Nature and the animal kingdom especially can be random and chaotic. Anyone who has kept animals that are housed in their yard or pasture knows that better than anyone. So when you see various omnivorous critters roaming around the interior of your yard like they heard a dinner bell, it’s only fair to be a little concerned.
Whether you live deep in the quiet comfort of some natural landscape or you rest your head in a bustling metropolis, you will encounter the crafty possum at some point or another. They are one of the few animals that have benefitted from the spread of civilization and can be found anywhere throughout North and South America.
So with this ever-present predator always looming, are your ducks safe from harm against the possums they may come into contact with?
Do possums eat ducks?
While ducks do not make up the usual diet of a possum, they will go after their eggs and have been known to kill a duck and pick at their insides.
So while the usual predators of a duck are a far greater concern, for the safety of your next litter of waterfowls you should still maintain a healthy dose of home defense to keep your ducks safe.
To keep your raft of ducks safe for the coming nights against nocturnal intruders, follow the tips and information in this article!
Possums by nature are omnivorous and entirely satisfied with going into your trash, going after smaller animals, eating vegetables, fruits, seeds, nuts, whatever they can get their possum paws around.
While this can be beneficial for some yards and gardens as they will take care of pesky plant pests and an impressive amount of ticks, they can tear up trash bags, go after eggs and infant animals kept outside, and will leave an undesirable mess in and around your yard.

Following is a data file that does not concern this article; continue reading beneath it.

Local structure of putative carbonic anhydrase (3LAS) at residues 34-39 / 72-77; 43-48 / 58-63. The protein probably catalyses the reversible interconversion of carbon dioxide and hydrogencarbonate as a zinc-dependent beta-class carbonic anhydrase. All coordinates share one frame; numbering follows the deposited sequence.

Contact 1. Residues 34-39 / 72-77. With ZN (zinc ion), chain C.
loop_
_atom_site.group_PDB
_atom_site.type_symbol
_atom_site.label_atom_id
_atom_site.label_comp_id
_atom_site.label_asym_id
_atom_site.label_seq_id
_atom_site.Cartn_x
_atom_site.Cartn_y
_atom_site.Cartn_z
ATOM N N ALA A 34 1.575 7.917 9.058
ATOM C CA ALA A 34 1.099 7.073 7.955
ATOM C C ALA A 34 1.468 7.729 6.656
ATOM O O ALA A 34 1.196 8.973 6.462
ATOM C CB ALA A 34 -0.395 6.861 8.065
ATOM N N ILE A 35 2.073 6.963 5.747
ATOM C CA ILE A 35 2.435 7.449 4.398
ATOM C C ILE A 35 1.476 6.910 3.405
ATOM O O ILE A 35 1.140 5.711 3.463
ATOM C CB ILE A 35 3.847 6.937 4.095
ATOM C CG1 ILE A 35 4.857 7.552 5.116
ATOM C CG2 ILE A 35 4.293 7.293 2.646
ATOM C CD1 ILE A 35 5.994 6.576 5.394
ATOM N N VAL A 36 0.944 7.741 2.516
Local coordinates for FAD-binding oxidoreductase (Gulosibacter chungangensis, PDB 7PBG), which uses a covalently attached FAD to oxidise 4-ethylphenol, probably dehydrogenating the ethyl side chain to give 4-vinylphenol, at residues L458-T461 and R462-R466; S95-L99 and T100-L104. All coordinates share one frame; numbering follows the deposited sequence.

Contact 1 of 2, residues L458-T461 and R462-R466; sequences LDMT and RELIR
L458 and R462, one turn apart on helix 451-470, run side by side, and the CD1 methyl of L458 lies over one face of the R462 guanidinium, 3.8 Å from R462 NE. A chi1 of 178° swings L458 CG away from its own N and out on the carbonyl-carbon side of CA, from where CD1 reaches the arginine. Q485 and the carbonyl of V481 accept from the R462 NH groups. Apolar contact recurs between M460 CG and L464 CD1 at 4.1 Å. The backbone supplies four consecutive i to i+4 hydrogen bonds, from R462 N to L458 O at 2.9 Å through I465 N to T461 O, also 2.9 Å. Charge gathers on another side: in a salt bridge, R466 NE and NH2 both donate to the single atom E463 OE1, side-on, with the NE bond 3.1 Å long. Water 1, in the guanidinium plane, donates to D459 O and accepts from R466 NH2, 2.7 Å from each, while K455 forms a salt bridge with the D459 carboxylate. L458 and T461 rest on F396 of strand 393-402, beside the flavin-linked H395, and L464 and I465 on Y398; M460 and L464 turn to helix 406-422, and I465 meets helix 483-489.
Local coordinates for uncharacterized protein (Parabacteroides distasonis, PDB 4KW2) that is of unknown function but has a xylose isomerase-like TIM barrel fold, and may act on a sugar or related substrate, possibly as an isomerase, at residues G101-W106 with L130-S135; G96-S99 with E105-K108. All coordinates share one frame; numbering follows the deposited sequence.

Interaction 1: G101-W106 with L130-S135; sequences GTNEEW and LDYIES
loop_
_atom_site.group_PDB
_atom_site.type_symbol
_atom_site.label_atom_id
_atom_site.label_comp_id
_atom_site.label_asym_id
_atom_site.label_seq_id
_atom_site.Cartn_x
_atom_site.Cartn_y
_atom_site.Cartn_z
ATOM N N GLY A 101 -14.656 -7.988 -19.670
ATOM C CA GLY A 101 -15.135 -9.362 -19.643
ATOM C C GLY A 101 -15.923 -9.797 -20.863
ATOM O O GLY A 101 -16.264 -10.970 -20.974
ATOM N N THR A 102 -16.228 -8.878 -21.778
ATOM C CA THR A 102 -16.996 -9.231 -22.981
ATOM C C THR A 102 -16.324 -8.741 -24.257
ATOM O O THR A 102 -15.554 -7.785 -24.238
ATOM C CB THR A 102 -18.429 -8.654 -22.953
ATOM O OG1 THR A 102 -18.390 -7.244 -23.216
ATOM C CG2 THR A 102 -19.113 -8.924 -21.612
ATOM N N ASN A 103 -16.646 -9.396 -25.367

If you do keep ducks and start seeing the evasive possum (which is a feat in itself; these covert critters are very good at going undetected) you may begin to wonder if they are a threat to your duck shelter.
They absolutely are and should be treated as a real and present danger to your external pets.
Possums will happily go after duck eggs and brutalize an impending batch of bipedal buddies. They have also been reported to leave puncture marks in ducks due to their taste for the blood, which can result in them going after the insides of the unlucky bird.
This can leave unaware pet owners completely horrified when they check out their duck shelter only to witness a crime scene that resembles something out of a police procedural.
Tips to Keep Ducks Safe
Outside of possums, there are a large number of other predators you will have to worry about when keeping ducks.
While the overall focus of this article and these tips are directly related to possums, these preventative measures can also repel other unwanted pests like foxes, coyotes, falcons, owls, snakes, and even raccoons.
In the interest of keeping out all the looming dangers that prowl around your house, utilize the following steps!
One of the biggest causes of predator infestations is the exposure of pungent trash bags and easily accessible food to the outside world. Creatures like possums, raccoons, coyotes, and even bears love an easy meal and aren’t too picky on how long it’s been sitting in your trash.